Bone marrow matches are made by matching human leukocyte antigen types, which are inherited. A person’s best chance for a match is usually a donor from the same ethnic background. Matches can be more difficult to make for people who are Asian, African-American, Hispanic and Native American. People who are multi-racial may also have a hard time finding donor matches.

Be the Match spends a lot of time in areas with diverse populations – such as college campuses − trying to increase the diversity among donors on the registry.

Doctors prefer bone marrow donors between the ages of 18 and 44 to increase the chances of a transplant’s success. Donors come off the bone marrow registry at age 61 for the donor’s safety, Halet said.

“The healthiest points in our lives are when we are younger,” she said. “So transplant doctors prefer young donors.”

Almost a year after Hayden walked up to the table on the Auburn campus, she got a phone call from a coordinator with Be the Match. Hayden, then 23, was a match for a baby girl with leukemia.

“I had been struggling for a while; I had changed my major,” Hayden said. “I wasn’t sure what I wanted to do with my life and my career. I was feeling really down about everything. I was having trouble finding myself and feeling like I had a purpose. So, the more that I talked to this coordinator with Be the Match, I started feeling like what if this is my purpose?”

For her part as the donor, Hayden traveled to UAB Hospital in Birmingham for a detailed physical that included a chest X-ray, an EKG and numerous blood draws. In July 2016, doctors surgically extracted bone marrow from the back of Hayden’s pelvic bone. The next day – July 29, 2016 − at UCLA Medical Center in Los Angeles, Hayden’s bone marrow was transplanted into Skye’s bloodstream.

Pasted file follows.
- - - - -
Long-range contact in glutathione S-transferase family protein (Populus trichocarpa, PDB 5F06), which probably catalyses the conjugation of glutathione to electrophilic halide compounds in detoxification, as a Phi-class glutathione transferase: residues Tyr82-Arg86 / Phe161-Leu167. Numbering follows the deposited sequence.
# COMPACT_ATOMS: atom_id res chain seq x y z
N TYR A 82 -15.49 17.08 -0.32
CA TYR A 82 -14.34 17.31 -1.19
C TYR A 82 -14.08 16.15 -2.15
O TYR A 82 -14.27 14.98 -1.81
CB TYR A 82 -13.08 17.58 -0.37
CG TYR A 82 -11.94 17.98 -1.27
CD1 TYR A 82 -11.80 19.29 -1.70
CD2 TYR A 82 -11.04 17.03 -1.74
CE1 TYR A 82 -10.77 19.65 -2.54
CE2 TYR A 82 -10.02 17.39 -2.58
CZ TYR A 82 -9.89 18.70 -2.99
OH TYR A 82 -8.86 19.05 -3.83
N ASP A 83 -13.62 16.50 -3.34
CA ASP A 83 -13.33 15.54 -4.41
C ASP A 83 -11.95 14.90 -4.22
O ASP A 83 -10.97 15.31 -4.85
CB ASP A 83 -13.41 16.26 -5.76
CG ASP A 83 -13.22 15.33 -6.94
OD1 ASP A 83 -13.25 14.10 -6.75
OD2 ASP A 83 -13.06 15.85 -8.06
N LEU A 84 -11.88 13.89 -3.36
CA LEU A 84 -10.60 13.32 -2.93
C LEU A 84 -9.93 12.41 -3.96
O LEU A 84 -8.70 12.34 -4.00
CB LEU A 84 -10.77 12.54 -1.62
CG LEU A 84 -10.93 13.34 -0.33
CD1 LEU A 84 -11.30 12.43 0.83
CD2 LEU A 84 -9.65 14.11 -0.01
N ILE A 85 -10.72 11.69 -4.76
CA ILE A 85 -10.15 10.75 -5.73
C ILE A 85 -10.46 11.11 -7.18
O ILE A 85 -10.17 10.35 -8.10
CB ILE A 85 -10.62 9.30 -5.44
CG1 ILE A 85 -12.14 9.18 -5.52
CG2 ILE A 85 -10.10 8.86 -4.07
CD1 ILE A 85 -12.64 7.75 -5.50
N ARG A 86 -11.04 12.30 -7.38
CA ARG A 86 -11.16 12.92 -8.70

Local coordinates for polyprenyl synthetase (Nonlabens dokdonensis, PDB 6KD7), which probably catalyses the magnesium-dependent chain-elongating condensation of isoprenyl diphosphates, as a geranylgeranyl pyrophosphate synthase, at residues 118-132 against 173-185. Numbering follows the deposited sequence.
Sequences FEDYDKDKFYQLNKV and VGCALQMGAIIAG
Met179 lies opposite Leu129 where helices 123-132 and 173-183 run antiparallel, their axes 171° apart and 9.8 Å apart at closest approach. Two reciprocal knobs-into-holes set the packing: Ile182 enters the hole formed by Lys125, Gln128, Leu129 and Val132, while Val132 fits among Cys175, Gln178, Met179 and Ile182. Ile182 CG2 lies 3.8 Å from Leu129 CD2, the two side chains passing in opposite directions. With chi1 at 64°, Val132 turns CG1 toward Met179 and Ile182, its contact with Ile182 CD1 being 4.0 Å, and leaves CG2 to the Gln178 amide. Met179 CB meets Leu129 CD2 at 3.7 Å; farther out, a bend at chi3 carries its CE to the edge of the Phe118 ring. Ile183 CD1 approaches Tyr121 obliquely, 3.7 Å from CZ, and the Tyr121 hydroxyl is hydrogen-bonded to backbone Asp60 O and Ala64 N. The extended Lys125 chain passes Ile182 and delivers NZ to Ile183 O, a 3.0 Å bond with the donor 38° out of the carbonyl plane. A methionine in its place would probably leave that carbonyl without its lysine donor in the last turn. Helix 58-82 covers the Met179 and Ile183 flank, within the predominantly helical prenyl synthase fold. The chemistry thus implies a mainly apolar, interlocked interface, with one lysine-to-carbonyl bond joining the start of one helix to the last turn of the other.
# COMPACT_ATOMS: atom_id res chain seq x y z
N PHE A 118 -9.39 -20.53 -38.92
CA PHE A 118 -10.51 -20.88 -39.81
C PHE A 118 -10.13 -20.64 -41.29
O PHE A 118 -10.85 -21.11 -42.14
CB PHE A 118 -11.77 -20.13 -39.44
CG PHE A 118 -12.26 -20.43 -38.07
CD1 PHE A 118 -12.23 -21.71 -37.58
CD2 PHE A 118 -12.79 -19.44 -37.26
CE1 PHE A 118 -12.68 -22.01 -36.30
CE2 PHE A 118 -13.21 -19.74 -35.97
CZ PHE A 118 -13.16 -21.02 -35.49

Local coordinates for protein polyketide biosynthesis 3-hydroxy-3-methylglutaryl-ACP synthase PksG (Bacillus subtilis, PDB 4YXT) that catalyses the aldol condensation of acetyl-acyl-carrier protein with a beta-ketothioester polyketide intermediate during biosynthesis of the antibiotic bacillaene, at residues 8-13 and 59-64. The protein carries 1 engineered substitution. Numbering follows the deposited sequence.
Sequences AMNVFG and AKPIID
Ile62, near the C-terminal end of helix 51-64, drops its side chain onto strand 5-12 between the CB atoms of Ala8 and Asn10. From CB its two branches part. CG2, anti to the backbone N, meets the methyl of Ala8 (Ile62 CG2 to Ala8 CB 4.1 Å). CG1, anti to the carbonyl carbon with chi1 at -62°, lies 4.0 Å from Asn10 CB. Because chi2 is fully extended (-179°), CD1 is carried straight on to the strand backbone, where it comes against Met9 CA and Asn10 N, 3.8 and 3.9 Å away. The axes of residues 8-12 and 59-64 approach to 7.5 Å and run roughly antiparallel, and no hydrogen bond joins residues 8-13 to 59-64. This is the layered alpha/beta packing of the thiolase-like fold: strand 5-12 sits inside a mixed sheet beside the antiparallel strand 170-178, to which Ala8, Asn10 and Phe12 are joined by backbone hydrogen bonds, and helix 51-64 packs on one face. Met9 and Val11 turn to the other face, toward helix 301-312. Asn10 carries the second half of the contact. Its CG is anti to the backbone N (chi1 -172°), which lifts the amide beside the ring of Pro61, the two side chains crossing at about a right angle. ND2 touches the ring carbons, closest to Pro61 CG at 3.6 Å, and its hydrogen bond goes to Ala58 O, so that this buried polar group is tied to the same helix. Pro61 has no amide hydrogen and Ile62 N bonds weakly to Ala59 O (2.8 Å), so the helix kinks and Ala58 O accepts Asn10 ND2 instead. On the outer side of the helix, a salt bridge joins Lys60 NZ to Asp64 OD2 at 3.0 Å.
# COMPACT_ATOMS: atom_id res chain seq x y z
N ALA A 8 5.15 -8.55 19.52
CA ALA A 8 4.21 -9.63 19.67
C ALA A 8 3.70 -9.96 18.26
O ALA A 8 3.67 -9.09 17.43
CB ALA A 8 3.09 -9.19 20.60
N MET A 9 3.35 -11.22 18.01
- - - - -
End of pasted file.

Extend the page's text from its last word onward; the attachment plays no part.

Several weeks after the transplant, donor cells from Hayden had established themselves in Skye’s marrow and were producing healthy new blood cells.

Skye’s spleen, however, had to be removed and tests showed it was full of blood cells from past transfusions and the original leukemia. A bone marrow biopsy showed the level of donor cells had dropped from 100 percent to 30 percent. Doctors used what was left of Hayden’s donated cells to do a secondary infusion. Skye’s condition improved, but by Thanksgiving 2016 one of her eyes had become swollen shut and dark purple. It was lymphoma, a secondary cancer known as post-transplant lymphoproliferative disease. The lymphoma was in the eyelid, both sides of Skye’s neck, her chest and her back.

A second transplant was scheduled, although Skye was only given a 10-percent chance of survival. She went through four rounds of chemotherapy for the lymphoma (which was nearly all gone after the second treatment) and an additional round to prepare her for the second transplant. Doctors opted to go with a different donor from Hayden and used peripheral blood stem cells rather than bone marrow. Skye’s second transplant was done in April 2017.